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  • Collectors Often Prefer Artists' Earlier Works

    Q: I recently inherited a painting from my father. He used to do pro bono legal work for artists and this painting was given to him by one of the artists who he helped. The artist is pretty well-known now; he was just beginning to get known when he gave the painting to my father. Since he wasn't famous then, does that make my painting worth less than the ones he does now?

    A: It's actually worth more. Early works are often worth more and tend to be more collectible than later ones whether the artists become famous or not, especially those earlier works done in styles for which artists eventually became best known. This is true for several reasons. From a historical standpoint, early works tell us the most about how an artist's mature style evolved. From collectible and supply/demand art market standpoints, in the case of more famous artists, the majority of the earliest pieces are usually in museums, private collections, or in the families of the artists and are not available for sale. On those infrequent occasions when a significant early work comes back onto the market, the competition to buy it can be fierce and the selling price high. Later works, on the other hand, tend to be more plentiful and easier for collectors to acquire. No matter how famous the artist, early works tend to be harder to find than later ones.

    Earlier art also tends to be more energized, daring, inspired, passionate, meticulous, exploratory, and all kinds of other good stuff like that. When artists are younger or less experienced, they don't really know where they're going, where they'll end up, what the future holds, or how their art will be received. Conceiving, creating and producing new and different work is a genuine adventure, and it almost always shows in the art. As they progress in their careers, they usually become more settled, deliberate, systematic and predictable in their processes and styles of making art. They tend to gravitate more toward creating art with certain signature looks, do less experimentation, and come to understand exactly what and how much they have to produce in order to make the livings they need and satisfy their collector bases at the same time. With the passage of time, the uncertainty, excitement, discovery and trial-and-error of producing new work is often taken out of the mix, and replaced by a mature disciplined sense of direction. At worst, making art can become more of a formulaic or assembly line process than a creative one, where the artist settles into a system of producing the same basic work over and over again.

    For you artists reading this, you might seriously consider "banking" some significant examples of your early work-- particularly ones that are influential, notable or otherwise meaningful in your evolution as an artist (and continue doing so throughout the course of your career). If you're destined to become famous or even reasonably established or known, collecting your own work will likely turn out to be one of the best decisions (and investments) you ever made. Early on in an artist's career, it's often all about the latest, hottest, trendiest art you're producing, but you'll see as you get older that this paradigm changes dramatically over time. All you have to do is look at noteworthy examples of art by famous artists of the past and you'll begin to understand the hierarchy and significance of chronology from historical perspectives.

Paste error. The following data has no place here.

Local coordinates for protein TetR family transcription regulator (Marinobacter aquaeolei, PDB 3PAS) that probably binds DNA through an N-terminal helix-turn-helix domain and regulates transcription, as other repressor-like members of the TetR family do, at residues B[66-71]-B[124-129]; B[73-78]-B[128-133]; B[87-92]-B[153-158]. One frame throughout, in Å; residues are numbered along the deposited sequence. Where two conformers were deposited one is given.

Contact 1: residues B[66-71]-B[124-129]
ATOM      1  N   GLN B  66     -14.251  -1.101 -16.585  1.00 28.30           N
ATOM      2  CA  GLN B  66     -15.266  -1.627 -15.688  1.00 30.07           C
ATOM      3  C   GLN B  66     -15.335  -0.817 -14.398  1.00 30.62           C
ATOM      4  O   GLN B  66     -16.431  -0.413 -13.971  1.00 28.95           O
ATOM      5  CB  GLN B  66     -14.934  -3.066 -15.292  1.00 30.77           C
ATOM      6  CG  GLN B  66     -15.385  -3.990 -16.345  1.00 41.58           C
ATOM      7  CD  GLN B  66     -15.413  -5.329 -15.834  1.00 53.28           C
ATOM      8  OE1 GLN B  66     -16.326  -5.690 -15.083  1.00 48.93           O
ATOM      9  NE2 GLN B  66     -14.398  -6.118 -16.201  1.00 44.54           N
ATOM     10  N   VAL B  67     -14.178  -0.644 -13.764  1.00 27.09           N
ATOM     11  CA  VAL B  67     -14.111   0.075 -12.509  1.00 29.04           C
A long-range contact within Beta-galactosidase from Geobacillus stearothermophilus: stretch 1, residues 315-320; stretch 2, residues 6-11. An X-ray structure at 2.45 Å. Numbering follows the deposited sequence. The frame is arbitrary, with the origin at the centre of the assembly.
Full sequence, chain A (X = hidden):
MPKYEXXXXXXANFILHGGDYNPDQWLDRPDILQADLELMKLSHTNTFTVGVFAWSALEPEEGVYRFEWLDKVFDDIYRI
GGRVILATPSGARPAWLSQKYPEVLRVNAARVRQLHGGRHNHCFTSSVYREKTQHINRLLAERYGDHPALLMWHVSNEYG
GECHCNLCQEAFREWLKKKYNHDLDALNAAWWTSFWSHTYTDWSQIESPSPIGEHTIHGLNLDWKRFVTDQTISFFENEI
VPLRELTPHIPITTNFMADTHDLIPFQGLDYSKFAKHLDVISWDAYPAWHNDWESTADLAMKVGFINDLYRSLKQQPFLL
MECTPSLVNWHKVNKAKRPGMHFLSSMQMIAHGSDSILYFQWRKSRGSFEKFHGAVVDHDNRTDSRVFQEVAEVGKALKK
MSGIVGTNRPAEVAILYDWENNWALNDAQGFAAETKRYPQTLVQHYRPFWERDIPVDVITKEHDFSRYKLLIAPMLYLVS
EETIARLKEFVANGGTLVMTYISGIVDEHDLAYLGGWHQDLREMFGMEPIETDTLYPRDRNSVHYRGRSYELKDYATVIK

As is the case with early works of art by individual artists, works of art that are identified or associated with the onsets of important art movements are also generally more collectible than later pieces done in those same styles. For example, an abstract expressionist painting dating from 1946 tends to be more valuable than one dating from 1959 (all else being equal, that is). At times, even works by minor artists can command substantial prices, not because of the artist necessarily, but rather because of the historical significance of the art. Just like with individual artists, early examples of art that's emblematic of particular styles or movements are more sought after and collectible than later examples because they offer insight into how those styles or movements began and evolved. In addition, they tend to exemplify risk taking and experimentation, and were often created in relatively hostile atmospheres and against prevailing styles and modes of their day. Early impressionist, modernist, abstract expressionist and conceptual works, for example, are highly prized by museums and collectors and often command exceptionally impressive prices when placed up for sale. This is less true with later examples as more and more artists come to adopt the style, the art becomes more plentiful, compositions become more repetitive and predictable, and so on. Early pieces are leaders; later ones are followers. It's that simple and no more complicated.

    A notable exception to the "early is better" rule is when artists don't develop their mature styles that they're known for until later in their careers. Once those mature styles emerge, however, the same exact rules apply once again. The earliest examples of those styles become the pieces most sought after by collectors.

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